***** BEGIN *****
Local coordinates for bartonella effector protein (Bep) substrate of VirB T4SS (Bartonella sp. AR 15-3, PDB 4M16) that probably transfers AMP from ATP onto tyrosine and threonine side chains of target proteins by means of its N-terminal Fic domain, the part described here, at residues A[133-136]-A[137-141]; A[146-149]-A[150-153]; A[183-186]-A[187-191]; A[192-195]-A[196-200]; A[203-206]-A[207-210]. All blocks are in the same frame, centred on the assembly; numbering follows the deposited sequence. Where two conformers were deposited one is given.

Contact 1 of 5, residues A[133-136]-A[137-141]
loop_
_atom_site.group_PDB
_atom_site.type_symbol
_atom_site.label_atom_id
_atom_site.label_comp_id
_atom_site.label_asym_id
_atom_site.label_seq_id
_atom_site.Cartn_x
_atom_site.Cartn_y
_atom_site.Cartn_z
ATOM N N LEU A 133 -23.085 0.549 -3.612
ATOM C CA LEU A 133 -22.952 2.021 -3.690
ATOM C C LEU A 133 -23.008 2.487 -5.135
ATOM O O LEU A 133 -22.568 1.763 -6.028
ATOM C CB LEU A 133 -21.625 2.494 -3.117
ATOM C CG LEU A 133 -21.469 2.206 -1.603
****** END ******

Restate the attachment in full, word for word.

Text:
Local coordinates for bartonella effector protein (Bep) substrate of VirB T4SS (Bartonella sp. AR 15-3, PDB 4M16) that probably transfers AMP from ATP onto tyrosine and threonine side chains of target proteins by means of its N-terminal Fic domain, the part described here, at residues A[133-136]-A[137-141]; A[146-149]-A[150-153]; A[183-186]-A[187-191]; A[192-195]-A[196-200]; A[203-206]-A[207-210]. All blocks are in the same frame, centred on the assembly; numbering follows the deposited sequence. Where two conformers were deposited one is given.

Contact 1 of 5, residues A[133-136]-A[137-141]
loop_
_atom_site.group_PDB
_atom_site.type_symbol
_atom_site.label_atom_id
_atom_site.label_comp_id
_atom_site.label_asym_id
_atom_site.label_seq_id
_atom_site.Cartn_x
_atom_site.Cartn_y
_atom_site.Cartn_z
ATOM N N LEU A 133 -23.085 0.549 -3.612
ATOM C CA LEU A 133 -22.952 2.021 -3.690
ATOM C C LEU A 133 -23.008 2.487 -5.135
ATOM O O LEU A 133 -22.568 1.763 -6.028
ATOM C CB LEU A 133 -21.625 2.494 -3.117
ATOM C CG LEU A 133 -21.469 2.206 -1.603